The rhetoric we are currently hearing in the campaigns of Republicans aspiring to occupy the White House is cringe-worthy. They have increased their hatred toward immigrants and refugees, with speeches which bring to mind the darkest and most shameful chapters in the history of this country, such as the concentration camps where over 100,000 Japanese — many of them American-born — were held during World War II or the strong refusal to accept Jews who were running from Nazi Germany.
Even the language that is being used is the same as back then, an era we didn't believe would ever return. It is in the aftermath of the Paris terrorist attacks that the U.S. has fallen into paranoia; there is fear. Those right-wingers who dream of being president are taking advantage of that: One demanding the creation of a national registry of all Muslims, citizens or not; another suggesting that only Christians should be allowed inside; and a third, comparing Syrian refugees to rabid dogs, while the House of Representatives, with a Republican majority, voted in favor of keeping them all out of here.
Donald Trump — who started his campaign attacking immigrants coming from Mexico, of whom he said, “They are bringing crime, and they’re rapists” — is now against Syrian refugees. This occurred after a fake Syrian passport was found next to the body of one of the Paris assailants, thus turning all Syrians into U.S. Public Enemy Number One in the minds of many.
Trump says he will not allow the entry of any refugee from that country and demands the compilation of a database containing all Muslims inside the U.S., adding that they should carry IDs identifying them as such — an idea that has emerged before and had great acceptance after the terrorist attacks on Washington and New York in 2001, but was never carried out.
But Trump is not the only one who thinks like that: In 2007, a Gallup survey showed that 30 percent of U.S. citizens were in favor of an imposed identification of Muslims. That same year, a radio host suggested, supposedly as a joke, that Muslims should have a special tattoo or carry an armband, and many listeners called to show their support.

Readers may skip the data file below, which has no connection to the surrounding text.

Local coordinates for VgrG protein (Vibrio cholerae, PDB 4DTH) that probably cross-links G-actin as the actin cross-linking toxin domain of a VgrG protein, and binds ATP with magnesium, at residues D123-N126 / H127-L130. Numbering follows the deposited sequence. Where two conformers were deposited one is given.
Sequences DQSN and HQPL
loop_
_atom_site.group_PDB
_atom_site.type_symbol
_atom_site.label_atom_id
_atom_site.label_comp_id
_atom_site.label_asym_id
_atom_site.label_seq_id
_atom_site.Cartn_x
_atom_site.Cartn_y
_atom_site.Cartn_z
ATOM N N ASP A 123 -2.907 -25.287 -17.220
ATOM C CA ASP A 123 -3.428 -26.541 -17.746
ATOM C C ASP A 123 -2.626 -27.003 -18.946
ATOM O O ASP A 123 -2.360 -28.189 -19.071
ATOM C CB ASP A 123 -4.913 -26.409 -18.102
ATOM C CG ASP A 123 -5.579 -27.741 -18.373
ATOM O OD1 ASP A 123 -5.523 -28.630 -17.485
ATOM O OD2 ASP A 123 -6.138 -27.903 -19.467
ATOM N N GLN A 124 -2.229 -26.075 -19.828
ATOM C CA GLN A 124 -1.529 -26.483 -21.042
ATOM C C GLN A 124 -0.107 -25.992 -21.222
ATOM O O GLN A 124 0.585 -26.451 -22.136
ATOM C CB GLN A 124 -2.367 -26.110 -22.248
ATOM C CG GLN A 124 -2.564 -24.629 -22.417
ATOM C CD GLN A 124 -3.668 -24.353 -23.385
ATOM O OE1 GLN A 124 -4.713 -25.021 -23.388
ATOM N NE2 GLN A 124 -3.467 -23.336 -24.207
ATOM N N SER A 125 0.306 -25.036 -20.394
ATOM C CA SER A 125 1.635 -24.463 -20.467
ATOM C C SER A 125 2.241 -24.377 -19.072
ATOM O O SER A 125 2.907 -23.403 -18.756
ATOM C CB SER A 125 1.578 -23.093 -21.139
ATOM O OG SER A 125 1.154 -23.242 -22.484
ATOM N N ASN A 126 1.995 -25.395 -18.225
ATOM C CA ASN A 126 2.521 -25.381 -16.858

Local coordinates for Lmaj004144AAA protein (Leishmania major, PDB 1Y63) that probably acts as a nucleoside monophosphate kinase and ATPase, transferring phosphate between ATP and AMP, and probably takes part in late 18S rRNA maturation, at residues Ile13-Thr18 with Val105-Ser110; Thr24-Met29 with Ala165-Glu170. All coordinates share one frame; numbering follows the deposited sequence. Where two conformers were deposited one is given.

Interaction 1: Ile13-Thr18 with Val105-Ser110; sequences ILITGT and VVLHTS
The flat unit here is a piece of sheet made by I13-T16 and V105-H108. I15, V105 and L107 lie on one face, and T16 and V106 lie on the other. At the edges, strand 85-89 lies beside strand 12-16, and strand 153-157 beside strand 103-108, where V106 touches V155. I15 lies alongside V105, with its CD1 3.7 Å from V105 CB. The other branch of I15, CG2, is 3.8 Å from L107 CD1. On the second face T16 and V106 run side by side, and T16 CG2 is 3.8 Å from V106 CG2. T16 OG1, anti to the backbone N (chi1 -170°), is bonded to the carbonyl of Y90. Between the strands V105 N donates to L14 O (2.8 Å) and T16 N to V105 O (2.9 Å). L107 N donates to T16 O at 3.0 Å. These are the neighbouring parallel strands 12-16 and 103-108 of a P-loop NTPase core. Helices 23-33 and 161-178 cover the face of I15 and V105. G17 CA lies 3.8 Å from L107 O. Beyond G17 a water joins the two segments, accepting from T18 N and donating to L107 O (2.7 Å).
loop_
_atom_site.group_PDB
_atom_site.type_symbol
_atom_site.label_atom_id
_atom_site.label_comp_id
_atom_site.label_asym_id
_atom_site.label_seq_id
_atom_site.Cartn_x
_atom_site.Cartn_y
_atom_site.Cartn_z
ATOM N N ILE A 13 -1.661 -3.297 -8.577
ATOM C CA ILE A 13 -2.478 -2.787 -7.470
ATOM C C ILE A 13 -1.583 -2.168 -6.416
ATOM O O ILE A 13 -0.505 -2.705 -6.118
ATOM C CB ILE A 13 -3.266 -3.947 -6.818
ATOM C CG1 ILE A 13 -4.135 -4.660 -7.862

The new leader of the Republican majority, Paul Ryan, says that the new legislation banning refugees is not against Muslims, but against the arrival of Syrians, but few in his party seem to be paying attention. “Can you name for me or identify for me a suicidal terrorist that was not a Muslim?” Steve King, congressman for Iowa, asked.
But it is not only him. Thirty Republican governors and one Democrat have banned the entry of every Syrian to their state, even though the federal government argues that this is illegal. Among them, other aspiring presidential candidates: Chris Christie from New Jersey and John Kasich from Ohio.
Some governors have even suggested concentrating Syrian refugees in special camps; others want to deploy the National Guard to prevent Syrians from entering their states. On their part, Trump demands that mosques should be closed and Ted Cruz seeks to prevent the entry of every Syrian practicing Islam. This, the analysts say, is giving terrorists a great gift: It is making it easier for them to recruit followers and justify attacks.
Even the number of possible refugees has been exaggerated. Republicans say that over 100,000 are coming, but Obama's administration seeks to admit 10,000, and so far, only 2,100 have arrived, after a process that takes from 18 to 24 months. The number of admitted refugees is minuscule compared to the 800,000 accepted by Germany.
The Democrats can't seem to believe what they are hearing, and among the most outraged are the only two Congress members who profess Mohammed's religion: Keith Ellison, from Minnesota, and André Carson, from Indiana, who has said that "Daesh (the Islamic State) is trying to make a case that the West is at war with Islam ... That’s a lie ... But when we say ‘We’re only going to take in Christian refugees,’ Daesh gets up and says, ‘Told ya.'"